Hopefully you are always learning on the job. I am finally relaxing laying in the hotel room that I didn’t request. I am in Cabo San Lucas, Mexico for my third time. This was planned to be a very short trip with a dear friend and potential business partner to do research. I used the gift from a timeshare presentation to come down here, requested the ideal property and ended up at their less-appealing sister resort. The first of a total of three days has definitely been a learning experience. Here are five tips from Day 1 in Cabo.
Tip #1 – Pre-arrange transfers
Before departing, reserve your transfers or rental car. In Cabo San Lucas, a line of fellas will be asking if you need hotel transfers, taxi or a rental car. They will welcome you to Mexico and say they work for the airport to draw you to the many counters. Once you are at the counter, they will delay you and talk all about the great things your property offers and probably at ‘low rate’ thru them. Say ‘No, gracias’ and move on. Follow the directions your pre-arranged transfer or travel agent has provided.
Tip #2 – Pre-book and pay for your car rentals to ensure exact costs.
Great rental deals may be found but when it says that you will pay at the counter, they will lock you into a rate you can’t refuse. Since it took you so long to get the shuttle to the rental office, what else can you do? Make a car reservation that you have a loyalty program with. They will do what’s necessary to continue to keep you as a customer and guarantee or match quoted prices.
Tip #3 – Learn a little bit of the language.
Knowing common phrases in the country’s language will be beneficial. Learn how to say ‘please’ and ‘thank you’ at the very minimum will show you’re a respectable guest in their country. Consider signing up for an online course with ACT Language Schools.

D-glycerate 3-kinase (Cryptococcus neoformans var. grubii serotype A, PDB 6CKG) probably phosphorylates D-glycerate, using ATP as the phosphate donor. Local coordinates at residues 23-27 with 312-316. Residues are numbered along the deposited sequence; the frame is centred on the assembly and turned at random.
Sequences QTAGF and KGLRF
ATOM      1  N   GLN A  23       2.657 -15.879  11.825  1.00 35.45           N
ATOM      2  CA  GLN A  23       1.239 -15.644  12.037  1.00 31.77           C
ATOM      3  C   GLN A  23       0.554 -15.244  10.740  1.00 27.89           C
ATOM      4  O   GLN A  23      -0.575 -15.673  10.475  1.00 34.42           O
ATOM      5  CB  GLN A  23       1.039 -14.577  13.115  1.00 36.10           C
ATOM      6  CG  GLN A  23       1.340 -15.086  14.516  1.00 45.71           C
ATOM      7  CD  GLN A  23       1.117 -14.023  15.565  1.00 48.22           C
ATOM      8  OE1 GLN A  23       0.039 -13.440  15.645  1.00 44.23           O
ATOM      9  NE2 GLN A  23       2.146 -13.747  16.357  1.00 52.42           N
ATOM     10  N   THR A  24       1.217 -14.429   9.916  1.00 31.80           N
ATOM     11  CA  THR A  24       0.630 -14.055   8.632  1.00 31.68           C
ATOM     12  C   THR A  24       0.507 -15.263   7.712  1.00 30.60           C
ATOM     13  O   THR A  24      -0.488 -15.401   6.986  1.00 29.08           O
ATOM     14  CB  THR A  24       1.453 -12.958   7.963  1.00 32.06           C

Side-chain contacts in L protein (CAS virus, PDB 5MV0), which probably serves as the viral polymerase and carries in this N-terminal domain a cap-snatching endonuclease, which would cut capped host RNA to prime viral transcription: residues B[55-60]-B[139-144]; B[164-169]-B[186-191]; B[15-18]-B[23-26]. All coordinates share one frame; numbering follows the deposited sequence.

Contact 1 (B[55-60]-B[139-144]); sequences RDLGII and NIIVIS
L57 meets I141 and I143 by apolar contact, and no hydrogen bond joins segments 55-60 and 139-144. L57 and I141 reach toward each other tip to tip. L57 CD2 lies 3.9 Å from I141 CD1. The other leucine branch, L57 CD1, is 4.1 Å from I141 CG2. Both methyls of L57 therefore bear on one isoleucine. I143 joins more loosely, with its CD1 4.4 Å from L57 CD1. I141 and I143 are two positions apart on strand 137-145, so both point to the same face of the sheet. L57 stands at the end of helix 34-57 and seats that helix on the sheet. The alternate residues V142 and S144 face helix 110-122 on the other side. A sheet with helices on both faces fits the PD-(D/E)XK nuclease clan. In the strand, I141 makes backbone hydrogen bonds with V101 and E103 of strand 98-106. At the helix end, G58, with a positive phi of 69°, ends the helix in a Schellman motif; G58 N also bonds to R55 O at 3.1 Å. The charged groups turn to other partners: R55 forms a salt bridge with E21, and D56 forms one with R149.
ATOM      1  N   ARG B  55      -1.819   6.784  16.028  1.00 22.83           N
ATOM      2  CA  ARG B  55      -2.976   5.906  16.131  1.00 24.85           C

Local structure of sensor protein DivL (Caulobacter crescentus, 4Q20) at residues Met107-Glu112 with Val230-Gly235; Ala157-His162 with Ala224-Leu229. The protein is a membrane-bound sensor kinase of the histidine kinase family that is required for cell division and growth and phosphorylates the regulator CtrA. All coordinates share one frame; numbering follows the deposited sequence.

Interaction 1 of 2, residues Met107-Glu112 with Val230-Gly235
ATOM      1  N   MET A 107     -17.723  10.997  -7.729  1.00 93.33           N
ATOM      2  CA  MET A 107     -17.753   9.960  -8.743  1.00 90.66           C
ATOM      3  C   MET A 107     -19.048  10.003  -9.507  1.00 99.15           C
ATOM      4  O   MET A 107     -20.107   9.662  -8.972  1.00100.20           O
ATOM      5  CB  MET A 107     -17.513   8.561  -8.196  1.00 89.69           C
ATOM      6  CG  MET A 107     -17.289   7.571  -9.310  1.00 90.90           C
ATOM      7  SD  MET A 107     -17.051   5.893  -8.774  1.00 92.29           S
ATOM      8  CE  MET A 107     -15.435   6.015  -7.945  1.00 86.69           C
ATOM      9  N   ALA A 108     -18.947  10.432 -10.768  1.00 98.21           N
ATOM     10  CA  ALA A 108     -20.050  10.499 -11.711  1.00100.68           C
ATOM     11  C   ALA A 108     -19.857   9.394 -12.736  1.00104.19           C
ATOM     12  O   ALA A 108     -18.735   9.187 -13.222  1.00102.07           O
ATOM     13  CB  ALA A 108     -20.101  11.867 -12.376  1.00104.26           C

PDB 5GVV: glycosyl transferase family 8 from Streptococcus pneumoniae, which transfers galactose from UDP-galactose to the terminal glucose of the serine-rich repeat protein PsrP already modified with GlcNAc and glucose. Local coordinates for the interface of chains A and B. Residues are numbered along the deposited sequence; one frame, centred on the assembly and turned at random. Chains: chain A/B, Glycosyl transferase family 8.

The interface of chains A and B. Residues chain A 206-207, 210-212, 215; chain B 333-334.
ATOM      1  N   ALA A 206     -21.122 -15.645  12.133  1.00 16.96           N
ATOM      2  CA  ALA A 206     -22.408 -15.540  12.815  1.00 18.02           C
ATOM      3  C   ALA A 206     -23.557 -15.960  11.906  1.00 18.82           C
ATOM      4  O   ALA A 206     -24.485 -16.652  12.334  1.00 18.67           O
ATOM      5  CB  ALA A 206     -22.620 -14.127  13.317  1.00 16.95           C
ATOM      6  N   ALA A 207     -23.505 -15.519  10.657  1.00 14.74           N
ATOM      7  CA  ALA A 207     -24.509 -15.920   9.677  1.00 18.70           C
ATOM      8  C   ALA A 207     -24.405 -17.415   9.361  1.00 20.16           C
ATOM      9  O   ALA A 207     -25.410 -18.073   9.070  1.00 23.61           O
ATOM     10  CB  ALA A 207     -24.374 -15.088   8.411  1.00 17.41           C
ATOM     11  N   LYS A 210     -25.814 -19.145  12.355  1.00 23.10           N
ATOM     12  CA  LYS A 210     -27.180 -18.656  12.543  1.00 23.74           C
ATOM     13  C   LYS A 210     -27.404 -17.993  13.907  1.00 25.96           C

Tip #4 – Stand your ground.
Being a tourist, you are a target. You are a target with disposable income and someone in a new land. Offers to buy a shuttle ride to your hotel, hats on a sunny beach, handmade necklaces draped from wrist to elbow on both arms by an older woman will be aplenty. Politely say, ‘No, gracias.’ Your response to ‘What time would you like to attend this presentation?’ should be ‘Is this required?’ If not, get your room key and start your vacation without another hard sales attempt to take up your time.
Tip #5 – Timeshares are great but try before you commit.
If you follow Tip #4, you won’t be out thousands of dollars on a timeshare. You’ll actually be up if you take advantage of their gift offerings. Timeshare presentations vary but you can get a lengthy trial period if they really don’t want you to walk out the door. They want to close the sale. Counteroffer, tell them what you want, remind them why you’re worth it, how you operate and let them say no. Not you.
It was a challenging four hours from the plane to eventually our final hotel. Mislead by so-called airport employees, hotel front desk personnel were rude, helpful front doormen were disguised as timeshare salespeople, abrasive timeshare sales manager chimed in without introducing himself, hotel on-site medical clinic was not helpful with an attitude, the condo that was promised turned into a hotel room with several things wrong with it and then spending the first hour on the phone with the company I booked this trip through. As a Travel Agent, I am on the exact trip I would like to help avoid for my clients.
On a positive note, I now know more than I did before which I can pass onto my honeymooners, solo travelers and family travel clients. I know more about transportation, how to deal with sneaky salespeople and rudeness, and what properties and vendors I do and do not want to work with. This visit to Cabo was about research. I definitely learned a lot today. Cheers to that!